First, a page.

​Overcoming gender imbalance starts with organizations, says panel of female healthcare leaders

By Sheri Block 

(L-R Moderator Linda Quattrin, Sophie Soklaridis, Catherine Wang, Danielle Rodin and Sharon Straus. Photo by Melissa Wu)

Overcoming barriers and gender imbalance in the health and research sectors needs to start with the organizations, not the women.

That was one of the main themes that came out of the first of two lively panel discussions Thursday night at JLABS in Toronto, presented in partnership with University Health Network (UHN) for International Women’s Day.

According to Sharon Straus, Director of the Knowledge Translation Program at St. Michael’s Hospital, women are evaluated differently than men every step of their careers.

“It’s not your project grant that’s getting assessed or research merit that’s getting assessed, it’s you as an individual,” says Straus, pointing to research recently published in The Lancet.

“It’s not about fixing the woman, it’s fixing the structure, the organization.” 

Not being evaluated the same way leads to gaps in career advancement between men and women, according to Sophie Soklaridis, an Assistant Professor at the University of Toronto’s Faculty of Medicine.

“When you think about promotions, raises, any kind of job changes, if that’s happening — and we know that it’s happening — that’s an imperative. We need to change the way we’re evaluating young women who are moving through the medical system or other systems and making sure we are fair, and we take gender bias out of those evaluations," says Soklaridis.

She adds that women are also less likely to go for promotions because they think they’re not ready. 

“We really need to be encouraging women because there’s always the imposter syndrome. There’s always this feeling you don’t have enough, you’re not smart enough, you’re not there yet, and I think that’s really critical.”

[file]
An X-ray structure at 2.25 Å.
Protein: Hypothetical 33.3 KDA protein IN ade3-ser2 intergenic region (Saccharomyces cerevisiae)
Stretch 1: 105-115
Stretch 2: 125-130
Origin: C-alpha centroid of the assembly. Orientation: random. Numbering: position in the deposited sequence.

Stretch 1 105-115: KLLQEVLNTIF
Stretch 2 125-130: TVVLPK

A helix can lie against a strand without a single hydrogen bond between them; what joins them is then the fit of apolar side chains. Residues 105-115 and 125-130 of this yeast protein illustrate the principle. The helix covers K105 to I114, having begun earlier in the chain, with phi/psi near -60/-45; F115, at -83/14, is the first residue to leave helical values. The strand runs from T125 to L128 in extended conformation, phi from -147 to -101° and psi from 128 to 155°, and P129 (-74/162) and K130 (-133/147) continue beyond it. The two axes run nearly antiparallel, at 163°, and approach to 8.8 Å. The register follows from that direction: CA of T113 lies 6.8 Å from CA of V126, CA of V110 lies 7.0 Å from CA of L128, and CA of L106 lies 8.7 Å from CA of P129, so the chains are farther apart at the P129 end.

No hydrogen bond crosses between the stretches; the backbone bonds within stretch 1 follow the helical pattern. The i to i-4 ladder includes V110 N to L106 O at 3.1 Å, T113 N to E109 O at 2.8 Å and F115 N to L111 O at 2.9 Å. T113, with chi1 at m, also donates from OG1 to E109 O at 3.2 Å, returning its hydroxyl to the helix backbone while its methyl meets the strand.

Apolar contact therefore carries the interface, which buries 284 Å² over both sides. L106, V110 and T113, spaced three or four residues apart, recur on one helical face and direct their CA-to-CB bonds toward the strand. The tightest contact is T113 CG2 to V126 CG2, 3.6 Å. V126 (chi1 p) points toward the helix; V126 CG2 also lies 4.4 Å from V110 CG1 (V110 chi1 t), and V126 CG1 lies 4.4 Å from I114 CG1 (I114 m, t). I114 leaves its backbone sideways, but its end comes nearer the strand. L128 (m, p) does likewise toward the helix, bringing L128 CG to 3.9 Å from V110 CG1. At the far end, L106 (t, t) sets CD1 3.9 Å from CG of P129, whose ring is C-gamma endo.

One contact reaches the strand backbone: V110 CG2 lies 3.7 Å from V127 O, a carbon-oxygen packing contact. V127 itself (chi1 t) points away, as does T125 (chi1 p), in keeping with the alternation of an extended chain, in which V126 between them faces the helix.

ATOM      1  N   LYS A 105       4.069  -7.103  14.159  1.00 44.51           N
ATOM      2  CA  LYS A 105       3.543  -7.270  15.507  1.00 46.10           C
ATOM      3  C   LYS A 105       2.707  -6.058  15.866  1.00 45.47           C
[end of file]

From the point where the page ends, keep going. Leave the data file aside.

Catherine Wang, VP of Clinical Operations and Diagnostic Partnerships at UHN, also sat on the panel and says even though the senior management team is 50 per cent female at UHN, it drops to 30 per cent at the executive level. 

She suggests it may be because women are not even applying for these jobs, as there is an unconscious bias not just from males, but females as well. 

“I do think some of it is within us to have the confidence and the risk-taking adventure of really going for those kinds of jobs,” says Wang. 

Straus points to areas like networking, mentorship, formal search processes and transparency around decision making as places to start. She says good mentorship can increase the number of grants a woman receives, and lead to higher career satisfaction, faster career promotion and a willingness to stay at an institution.

“You can never underestimate the benefits of mentorship and I would say everyone should demand mentorship," says Straus.

She adds until we see these kinds of organizational changes, meaningful differences are not going to be seen.

Soklaridis agrees.

“There does need to be some education around theories of gender, race and class that we need to incorporate into our organizational structures … that will drive the culture change.”

Women may make up more than half of undergraduates majoring in science and technology in Canada, but the number drastically shrinks as women move up the career ranks with just 24 per cent of mid-level and 13 per cent of senior-level research positions filled by women, according to UNESCO. Around the world, only 28.8 per cent of scientists working in research and development are women.

Dr. Danielle Rodin, a Radiation Oncologist at Princess Margaret Cancer Centre, says we need data around diversity in departments to help create some momentum for change.

“If you have data you can actually act on it … otherwise it’s very easy to say, 'We don’t have a gender balance problem in the biological sciences, we have 60 per cent of undergraduate students studying science, so what’s the problem?'” says Dr. Rodin.

“But if you hide behind the statistics and don’t dig a little bit deeper you wouldn’t find that. In my field of radiation oncology, less than a third are women and in the United States fewer than 10 per cent of academic department chairs are women.”

To learn more about International Women's Day and the #BalanceforBetter campaign theme click here